Lobbying Post #4 - Communicating with Blondell Reynolds Brown

For communication, I chose to write a letter. Why? Because I honestly was scared to call. I had three ways I wanted to communicate: phone call, visit, or letter. I figured with a letter, I can just put everything down on one paper and I won't feel so scared anymore. This is my letter that I sent out:

Dear Ms. Brown,

            My name is Briana Stroman. I am a Senior that attends Science Leadership Academy high school on 22nd & Arch. I am writing you for my history project.

            In my American Government class, each student had to choose a topic to lobby about. We write blog post on our school website about the topic research, how we feel about it, and actively taking an approach to it. The topic I chose to write about is curfew. I read in a document about curfew that you’re one of the council members that are in charge of it (if I’m correct). Why am I lobbying about curfew? It’s probably a question you are wondering as you read this letter.

            It’s not that I disagree with minor curfew. I understand the reason why it was set in the first place. I also agree that teens need to understand the danger they put citizens into by causing “Flashmobs”. The problem I do have is that how are officers going to tell who’s a flashmobber and who isn’t?

            For example, I wouldn’t want to be accused of being a flashmobber type person, when really I’m just a teenager rushing to get home from work. In my situation, my mother doesn’t have a car right now so I would have to take Septa basically anywhere I have to go. Or if I’m doing a digital video project somewhere and it ends at a late time.

            What I’m wondering is, do they want a note? Would they like some type of proof? I just think that the city government were fast about setting the curfew law, without having thought of the outcomes of teens having fines because of accusation of being a flashmobber, the reactions of parents becoming super angry because they have to pay for something they know isn’t true. I’m only taking it in from how my mother would react because she knows I do positive activities.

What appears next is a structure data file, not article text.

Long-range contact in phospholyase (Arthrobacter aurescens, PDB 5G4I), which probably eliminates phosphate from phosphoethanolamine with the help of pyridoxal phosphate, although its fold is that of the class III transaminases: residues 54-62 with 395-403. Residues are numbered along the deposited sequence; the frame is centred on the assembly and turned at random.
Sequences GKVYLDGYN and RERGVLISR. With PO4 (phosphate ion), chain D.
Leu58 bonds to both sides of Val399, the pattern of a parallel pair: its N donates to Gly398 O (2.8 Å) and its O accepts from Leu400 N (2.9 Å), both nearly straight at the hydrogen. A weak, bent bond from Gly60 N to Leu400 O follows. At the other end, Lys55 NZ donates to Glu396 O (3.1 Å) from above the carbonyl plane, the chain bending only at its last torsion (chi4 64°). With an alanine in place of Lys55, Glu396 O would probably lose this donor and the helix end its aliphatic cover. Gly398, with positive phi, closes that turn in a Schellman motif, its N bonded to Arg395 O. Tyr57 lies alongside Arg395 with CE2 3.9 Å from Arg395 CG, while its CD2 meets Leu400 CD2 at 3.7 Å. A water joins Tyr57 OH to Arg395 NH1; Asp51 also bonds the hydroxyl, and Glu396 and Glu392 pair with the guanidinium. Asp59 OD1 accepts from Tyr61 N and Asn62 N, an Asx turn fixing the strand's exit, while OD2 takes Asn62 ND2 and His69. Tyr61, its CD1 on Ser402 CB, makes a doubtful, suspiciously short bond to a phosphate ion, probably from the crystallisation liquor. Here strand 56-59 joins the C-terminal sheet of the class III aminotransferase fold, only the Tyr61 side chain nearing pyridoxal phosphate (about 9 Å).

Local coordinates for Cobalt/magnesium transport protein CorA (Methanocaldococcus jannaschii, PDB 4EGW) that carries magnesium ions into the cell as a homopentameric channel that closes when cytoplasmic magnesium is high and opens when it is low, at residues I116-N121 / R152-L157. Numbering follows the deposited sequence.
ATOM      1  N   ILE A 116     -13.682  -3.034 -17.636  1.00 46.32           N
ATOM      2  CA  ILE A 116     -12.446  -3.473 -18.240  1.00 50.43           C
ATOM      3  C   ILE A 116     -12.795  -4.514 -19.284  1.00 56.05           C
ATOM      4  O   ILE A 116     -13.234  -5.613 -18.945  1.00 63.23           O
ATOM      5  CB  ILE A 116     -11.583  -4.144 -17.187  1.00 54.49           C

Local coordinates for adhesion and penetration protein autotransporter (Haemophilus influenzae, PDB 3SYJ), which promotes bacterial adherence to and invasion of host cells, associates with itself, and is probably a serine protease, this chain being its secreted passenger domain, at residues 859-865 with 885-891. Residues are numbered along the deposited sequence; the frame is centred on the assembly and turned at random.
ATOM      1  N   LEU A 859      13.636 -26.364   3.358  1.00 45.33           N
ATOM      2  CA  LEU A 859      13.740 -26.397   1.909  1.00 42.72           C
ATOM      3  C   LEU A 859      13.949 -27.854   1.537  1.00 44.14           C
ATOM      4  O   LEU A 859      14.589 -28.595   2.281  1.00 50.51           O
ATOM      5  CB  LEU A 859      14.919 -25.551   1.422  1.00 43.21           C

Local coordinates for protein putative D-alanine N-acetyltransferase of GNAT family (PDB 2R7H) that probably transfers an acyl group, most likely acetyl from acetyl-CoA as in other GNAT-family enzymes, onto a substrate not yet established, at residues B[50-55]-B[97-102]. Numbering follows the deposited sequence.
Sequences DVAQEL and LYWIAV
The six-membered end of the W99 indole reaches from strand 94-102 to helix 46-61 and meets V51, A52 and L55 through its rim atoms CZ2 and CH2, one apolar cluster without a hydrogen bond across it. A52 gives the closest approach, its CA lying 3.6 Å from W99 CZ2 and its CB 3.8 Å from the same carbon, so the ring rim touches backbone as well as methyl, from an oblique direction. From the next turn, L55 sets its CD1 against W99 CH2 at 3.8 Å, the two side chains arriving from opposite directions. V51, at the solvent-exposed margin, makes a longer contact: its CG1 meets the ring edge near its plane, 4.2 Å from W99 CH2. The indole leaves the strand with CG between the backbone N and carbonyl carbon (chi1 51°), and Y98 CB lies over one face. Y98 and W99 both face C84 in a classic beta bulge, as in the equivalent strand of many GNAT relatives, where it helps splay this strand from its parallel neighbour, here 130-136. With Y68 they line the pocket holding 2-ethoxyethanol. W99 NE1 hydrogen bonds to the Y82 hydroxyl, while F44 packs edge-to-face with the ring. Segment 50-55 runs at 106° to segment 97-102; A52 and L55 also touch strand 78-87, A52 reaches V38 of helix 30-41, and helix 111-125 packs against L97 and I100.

So, I was wondering if I can meet with you one day to discuss more of this, or if you have the time, you can write back. I would love to have a response from you. Thank you for taking the time out to at least read this letter.


Briana Stroman

I won't sit and say that I knew what I was going to write, because I had to think. Because I usually write things down, it doesn't always come out in order. So I had to write how I wanted it to come out (in order), so it could be clear to Ms. Brown. I tried to set a certain tone for this letter also. I wanted to show that I'm a nice high school student, and at the same time I wanted to show how serious I am to figure out this information. 

I tried to provide examples on situations that could happen to me, or any other teenager. I already sent it out but I realized that I should have added more to this letter. While I was in poetry club we were talking about different topics, so I brought up what I was lobbying about. And one of my club mates asked me, "why are the police trying to be the teenager's parents?" It was such an interesting question. I felt that I could've added an extra paragraph on that topic, also go more in depth about why parents get angry when someone tells them they're not doing their job right.

I did not get a response yet, but I look forward to one very soon. If not, I can always contact someone else. I also want to ask the extra thoughts I was thinking about. I thank my clubvmates, because without them I wouldn't have thought to want to ask more questions about my topic.